• Identifies critical business processes.
  • Identifies recovery objectives such as RTO and RPO.
    * RTO (recovery time objective) – how long can your systems be down
    * RPO (recovery point objective) – how much information can your organization afford to lose.
  • Identifies risks that the organization is vulnerable to.

The BIA is probably the most critical part of the business continuity plan. The output of the BIA is the input for the BC and/or DR plan.

There is no way to accurately estimate business and technical requirements of a BC/DR plan before the BIA is complete. Before a BIA has been completed, the scope of a BC/DR project is too ill defined to make educated cost estimates. Therefore, if you receive a fixed cost for the entire project before the BIA is complete, there is a very good chance the costs are inflated to cover many unknowns.

After the BIA is complete, the pricing for the BC/DR portion of the project can be negotiated. This now can be done as a fixed price project since the scope is much better defined. The other option is to continue the project under the pricing of time and expenses (T&E). The client company can then control the costs of the project and call in the BC/DR professional as needed. There are many steps of a BC plan such as public relations management, awareness training and others that can be completed by the client company. The BC/DR professional would be able to assist and supervise many of these subject matters, but leave major portions of the data collection and implementation to the client company. This is one way to help keep costs under control.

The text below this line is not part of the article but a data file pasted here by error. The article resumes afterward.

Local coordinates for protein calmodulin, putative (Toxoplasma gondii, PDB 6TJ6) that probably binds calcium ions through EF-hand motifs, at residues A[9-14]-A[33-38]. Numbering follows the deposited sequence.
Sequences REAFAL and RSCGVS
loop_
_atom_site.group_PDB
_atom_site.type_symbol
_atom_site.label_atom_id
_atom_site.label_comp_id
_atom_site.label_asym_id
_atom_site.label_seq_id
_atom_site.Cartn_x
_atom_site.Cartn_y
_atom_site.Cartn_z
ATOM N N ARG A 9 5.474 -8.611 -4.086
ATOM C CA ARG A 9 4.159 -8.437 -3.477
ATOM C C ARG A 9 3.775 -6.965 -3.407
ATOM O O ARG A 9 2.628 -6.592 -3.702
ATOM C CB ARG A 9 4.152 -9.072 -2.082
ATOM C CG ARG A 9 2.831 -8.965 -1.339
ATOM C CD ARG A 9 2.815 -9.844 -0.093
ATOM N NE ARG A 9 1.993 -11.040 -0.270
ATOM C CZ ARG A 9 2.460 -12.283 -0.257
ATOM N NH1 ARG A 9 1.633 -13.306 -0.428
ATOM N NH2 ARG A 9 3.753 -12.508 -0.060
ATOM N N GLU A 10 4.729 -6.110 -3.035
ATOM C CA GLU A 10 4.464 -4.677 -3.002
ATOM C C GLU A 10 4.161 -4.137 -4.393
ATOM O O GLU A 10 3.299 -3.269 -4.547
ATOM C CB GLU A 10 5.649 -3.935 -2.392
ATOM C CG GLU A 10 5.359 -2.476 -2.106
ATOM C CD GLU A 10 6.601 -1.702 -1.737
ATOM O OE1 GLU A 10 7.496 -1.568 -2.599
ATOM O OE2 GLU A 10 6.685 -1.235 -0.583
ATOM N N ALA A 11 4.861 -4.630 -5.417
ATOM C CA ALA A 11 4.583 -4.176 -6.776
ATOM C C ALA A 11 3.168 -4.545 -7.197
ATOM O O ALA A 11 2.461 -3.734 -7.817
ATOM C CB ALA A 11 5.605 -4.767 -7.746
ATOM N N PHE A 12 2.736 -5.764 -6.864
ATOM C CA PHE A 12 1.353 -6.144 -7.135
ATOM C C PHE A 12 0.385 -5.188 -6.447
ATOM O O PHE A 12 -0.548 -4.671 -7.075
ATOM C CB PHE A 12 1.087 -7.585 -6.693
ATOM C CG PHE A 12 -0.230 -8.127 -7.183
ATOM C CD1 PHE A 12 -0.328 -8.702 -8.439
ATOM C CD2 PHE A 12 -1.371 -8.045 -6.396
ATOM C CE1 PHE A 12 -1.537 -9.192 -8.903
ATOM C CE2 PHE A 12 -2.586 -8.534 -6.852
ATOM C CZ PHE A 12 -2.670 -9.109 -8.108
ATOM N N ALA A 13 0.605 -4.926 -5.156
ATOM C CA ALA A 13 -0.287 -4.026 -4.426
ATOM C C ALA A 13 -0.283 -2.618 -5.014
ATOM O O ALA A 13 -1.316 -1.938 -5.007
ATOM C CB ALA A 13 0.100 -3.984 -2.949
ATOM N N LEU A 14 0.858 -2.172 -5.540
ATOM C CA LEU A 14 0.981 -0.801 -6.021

The project is now moving

The best approach to implement BC/DR is by taking a proactive approach and consider BC/DR requirements as part of the program development process. Understand that business continuity is not a static project with definite start date and a definite end date, but more of a continuing process of assessment and improvement. As your company changes, so does your plan. The best approach is to build the plan in incremental steps, not the big bang approach. This gives the business the ability to prioritize business functions and then develop BC plans for where they are needed most.

If your business continuity project has progressed this far in the develop cycle, then you are well over the major hurdle of getting it started. The rest of the project should start to fall into place and become more obvious as time goes on. There are also many steps of the project that can be addressed concurrently after the initial start-up phase. This is one of the ways to shorten the total time of the project.

The final objective of a successful business continuity project is to produce a cost efficient and effective business recovery plan. Best of luck with your project now that you have it off the ground and moving forward.


Jeffrey D. Blackmon, CBCP, is an independent consultant in the field of business continuity and disaster recovery. He has 25 years of experience in the IT field, both in mainframe and distributed systems. He is based in the Midwest and can be reached at jdblackmon@sbcglobal.net.